Progress on the Route Fire in northwestern Los Angeles County gave strike team leaders the luxury of splitting and rotating their crews for breaks, fire Capt. Sheila Kelliher-Berkoh said.

“There’s no stand-down work order but they’re really pacing the work,” with some firefighters able to take 20-minute breaks and find shade back of the fire line before returning to the job of stamping out hot spots, Kelliher-Berkoh said.

Firefighters are “industrial athletes” who might be hauling up to 50 pounds of gear in addition to their boots, clothing and helmets, and keeping them safe is a priority, especially as they work in steep terrain in extreme heat, Kelliher-Berkoh said.

No one suffered heat exhaustion on Friday so “the strategy seems to be working,” she said.

The blaze in Castaic was 27% contained Thursday night.

Progress also was made on a fire in eastern San Diego County near the U.S.-Mexico border that left two people hospitalized with critical second- and third-degree burns, the California Department of Forestry and Fire Protection said.

The victims were burned after apparently crossing the border, and five other people had to be rescued, Tony Mecham, Cal Fire unit chief in San Diego County, said at a news conference.

“Those people ran for their lives,” he said. “”They had a very close call.”

The blaze also destroyed three homes and seven other buildings.

“It wiped everything out, the only thing I have left is the clothes on my back, so far I saved one of my dogs and two of the cats,” Ronnie Fukuda, who lost his home in the community of Potrero, told KSWB-TV.

The Border 32 Fire in the Dulzura area grew to nearly 7 square miles on Wednesday and prompting evacuation orders for about 1,500 people in hundreds of residences. However, the fire had stalled on Thursday. It was 14% contained and some people were allowed to return home, fire officials said.

The fires erupted as California broiled under a heat wave that was expected to last through Labor Day, sparking concerns about the threat of new blazes in tinder-dry brush. Triple-digit forecasts also prompted worries about straining the state’s electrical grid as people turned to their air conditioners. The California Independent System Operator, which oversees the grid, issued a “Flex Alert” call for voluntary conservation between 4 p.m. and 9 p.m. Friday — the third alert in a row.

At the Route Fire in Castaic, seven firefighters were sent to the hospital on Wednesday with heat-related problems before being released. Temperatures remained torrid on Friday, topping out at 112 degrees in Castaic.

However, about 400 firefighters aided by aircraft managed to quell the explosive growth of the blaze, which had scorched more than 8 square miles and destroyed a house. No homes remained threatened and evacuations were lifted, fire officials said.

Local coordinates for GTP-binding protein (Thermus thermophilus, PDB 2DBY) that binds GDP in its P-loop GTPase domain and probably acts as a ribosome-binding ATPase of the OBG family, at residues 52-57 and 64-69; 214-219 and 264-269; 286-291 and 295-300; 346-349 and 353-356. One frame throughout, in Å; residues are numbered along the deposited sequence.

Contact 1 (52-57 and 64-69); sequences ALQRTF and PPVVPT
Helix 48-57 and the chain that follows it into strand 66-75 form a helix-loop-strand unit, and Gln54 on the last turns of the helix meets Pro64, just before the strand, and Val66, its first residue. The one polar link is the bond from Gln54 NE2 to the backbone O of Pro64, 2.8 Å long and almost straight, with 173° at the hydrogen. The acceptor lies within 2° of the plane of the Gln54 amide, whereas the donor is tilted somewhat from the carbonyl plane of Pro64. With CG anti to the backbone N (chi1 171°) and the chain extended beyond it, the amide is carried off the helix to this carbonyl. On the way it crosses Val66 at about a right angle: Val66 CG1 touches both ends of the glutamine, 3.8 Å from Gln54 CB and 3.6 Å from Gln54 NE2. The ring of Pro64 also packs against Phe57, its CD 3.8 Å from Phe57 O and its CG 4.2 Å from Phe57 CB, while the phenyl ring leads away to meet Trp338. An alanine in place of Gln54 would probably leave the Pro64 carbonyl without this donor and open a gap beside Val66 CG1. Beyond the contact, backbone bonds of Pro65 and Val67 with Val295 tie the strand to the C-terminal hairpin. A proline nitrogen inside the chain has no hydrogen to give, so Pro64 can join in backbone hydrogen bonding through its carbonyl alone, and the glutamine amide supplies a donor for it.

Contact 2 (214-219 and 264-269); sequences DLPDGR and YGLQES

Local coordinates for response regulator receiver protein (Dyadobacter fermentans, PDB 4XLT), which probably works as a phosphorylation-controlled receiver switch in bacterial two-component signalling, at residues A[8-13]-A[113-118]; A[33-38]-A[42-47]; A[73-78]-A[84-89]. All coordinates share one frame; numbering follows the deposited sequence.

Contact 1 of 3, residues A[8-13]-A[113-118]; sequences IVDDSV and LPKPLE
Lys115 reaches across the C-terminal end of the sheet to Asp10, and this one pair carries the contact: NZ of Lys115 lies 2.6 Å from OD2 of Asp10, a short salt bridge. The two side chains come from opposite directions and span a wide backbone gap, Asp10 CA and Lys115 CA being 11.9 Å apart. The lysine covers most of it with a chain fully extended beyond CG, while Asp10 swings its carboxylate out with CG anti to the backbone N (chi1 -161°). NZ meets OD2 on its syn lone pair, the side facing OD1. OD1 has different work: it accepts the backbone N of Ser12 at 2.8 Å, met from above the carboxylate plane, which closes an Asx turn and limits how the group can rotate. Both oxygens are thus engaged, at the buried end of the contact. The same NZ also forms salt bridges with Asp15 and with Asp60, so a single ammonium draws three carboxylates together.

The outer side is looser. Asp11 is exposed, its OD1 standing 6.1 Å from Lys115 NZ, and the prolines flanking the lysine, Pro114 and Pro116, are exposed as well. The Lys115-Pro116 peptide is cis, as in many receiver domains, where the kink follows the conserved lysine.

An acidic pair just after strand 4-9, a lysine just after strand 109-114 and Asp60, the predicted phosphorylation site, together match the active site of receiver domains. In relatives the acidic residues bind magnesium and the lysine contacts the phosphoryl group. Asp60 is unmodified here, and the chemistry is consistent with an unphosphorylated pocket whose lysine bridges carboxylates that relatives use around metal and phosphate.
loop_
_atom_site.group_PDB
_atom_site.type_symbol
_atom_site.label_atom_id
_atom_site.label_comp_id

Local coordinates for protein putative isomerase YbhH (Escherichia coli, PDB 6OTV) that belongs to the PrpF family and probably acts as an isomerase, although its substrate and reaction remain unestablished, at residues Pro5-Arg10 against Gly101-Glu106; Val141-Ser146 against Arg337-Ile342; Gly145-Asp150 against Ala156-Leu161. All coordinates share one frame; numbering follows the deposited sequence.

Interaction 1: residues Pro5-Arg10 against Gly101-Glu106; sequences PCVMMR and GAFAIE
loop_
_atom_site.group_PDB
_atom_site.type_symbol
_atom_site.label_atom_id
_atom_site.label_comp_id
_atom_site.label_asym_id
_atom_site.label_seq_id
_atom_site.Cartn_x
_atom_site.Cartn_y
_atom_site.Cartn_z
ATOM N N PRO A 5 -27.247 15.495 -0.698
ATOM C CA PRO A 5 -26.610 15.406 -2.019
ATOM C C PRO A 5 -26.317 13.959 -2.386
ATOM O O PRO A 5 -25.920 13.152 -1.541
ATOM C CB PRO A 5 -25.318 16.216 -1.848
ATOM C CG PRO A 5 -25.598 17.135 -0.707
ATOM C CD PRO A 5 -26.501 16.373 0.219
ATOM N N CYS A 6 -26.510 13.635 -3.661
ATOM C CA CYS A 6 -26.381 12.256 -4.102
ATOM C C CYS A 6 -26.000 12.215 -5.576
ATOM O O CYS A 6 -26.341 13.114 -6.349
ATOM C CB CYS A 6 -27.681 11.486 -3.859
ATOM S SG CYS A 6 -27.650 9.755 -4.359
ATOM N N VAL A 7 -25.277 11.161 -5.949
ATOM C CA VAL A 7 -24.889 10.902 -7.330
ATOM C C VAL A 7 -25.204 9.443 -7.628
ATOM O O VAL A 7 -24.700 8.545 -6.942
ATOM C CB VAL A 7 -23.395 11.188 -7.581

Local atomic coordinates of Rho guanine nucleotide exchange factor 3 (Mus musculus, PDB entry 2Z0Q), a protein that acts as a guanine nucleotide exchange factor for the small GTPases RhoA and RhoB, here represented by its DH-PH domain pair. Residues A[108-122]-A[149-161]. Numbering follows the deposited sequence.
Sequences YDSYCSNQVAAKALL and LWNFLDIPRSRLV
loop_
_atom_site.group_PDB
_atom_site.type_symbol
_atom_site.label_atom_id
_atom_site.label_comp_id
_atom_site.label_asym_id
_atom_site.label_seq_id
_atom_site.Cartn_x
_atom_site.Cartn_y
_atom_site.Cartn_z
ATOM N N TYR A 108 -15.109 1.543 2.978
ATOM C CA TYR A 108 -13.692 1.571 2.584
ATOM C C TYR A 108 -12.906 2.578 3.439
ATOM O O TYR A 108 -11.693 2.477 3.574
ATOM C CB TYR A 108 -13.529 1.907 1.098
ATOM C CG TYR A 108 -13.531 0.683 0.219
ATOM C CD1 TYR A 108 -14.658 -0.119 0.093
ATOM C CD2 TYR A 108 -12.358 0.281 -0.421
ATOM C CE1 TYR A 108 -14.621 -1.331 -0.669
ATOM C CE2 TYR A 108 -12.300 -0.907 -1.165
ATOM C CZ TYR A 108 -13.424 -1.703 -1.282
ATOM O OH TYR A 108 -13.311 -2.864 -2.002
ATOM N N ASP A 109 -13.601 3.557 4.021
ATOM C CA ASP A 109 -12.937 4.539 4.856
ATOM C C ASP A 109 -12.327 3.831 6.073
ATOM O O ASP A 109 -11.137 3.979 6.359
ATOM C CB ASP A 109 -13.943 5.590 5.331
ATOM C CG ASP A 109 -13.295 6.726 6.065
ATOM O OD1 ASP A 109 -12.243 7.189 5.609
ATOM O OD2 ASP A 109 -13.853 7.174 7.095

The fire closed Interstate 5, a major north-south route but some lanes had reopened, although the highway remained jammed, especially by big-rigs.

Wildfires have sprung up this summer throughout the Western states. The largest and deadliest blaze in California so far this year erupted in July in Siskiyou County. It killed four people and destroyed much of the small community of Klamath River.

Scientists say climate change has made the West warmer and drier over the last three decades and will continue to make weather more extreme and wildfires more frequent and destructive.

Additional reporting by The Associated Press.

Source: newsy.com

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Firefighters Partially Surround Deadly California Fire

The fire broke out last Friday and has charred nearly 90 square miles of forestland, left tinder-dry by drought.

Firefighters have gotten their first hold on California’s deadliest and most destructive fire of the year and expected that the blaze would remain stalled through the weekend.

The McKinney Fire near the Oregon border was 10% contained as of Wednesday night and bulldozers and hand crews were making progress carving firebreaks around much of the rest of the blaze, fire officials said at a community meeting.

The southeastern corner of the blaze above the Siskiyou County seat of Yreka, which has about 7,800 residents, was contained. Evacuation orders for sections of the town and Hawkinsville were downgraded to warnings, allowing people to return home but with a warning that the situation remained dangerous.

About 1,300 residents remained under evacuation orders, officials said.

The fire didn’t advance Wednesday, following several days of brief but heavy rain from thunderstorms that provided cloudy, damper weather.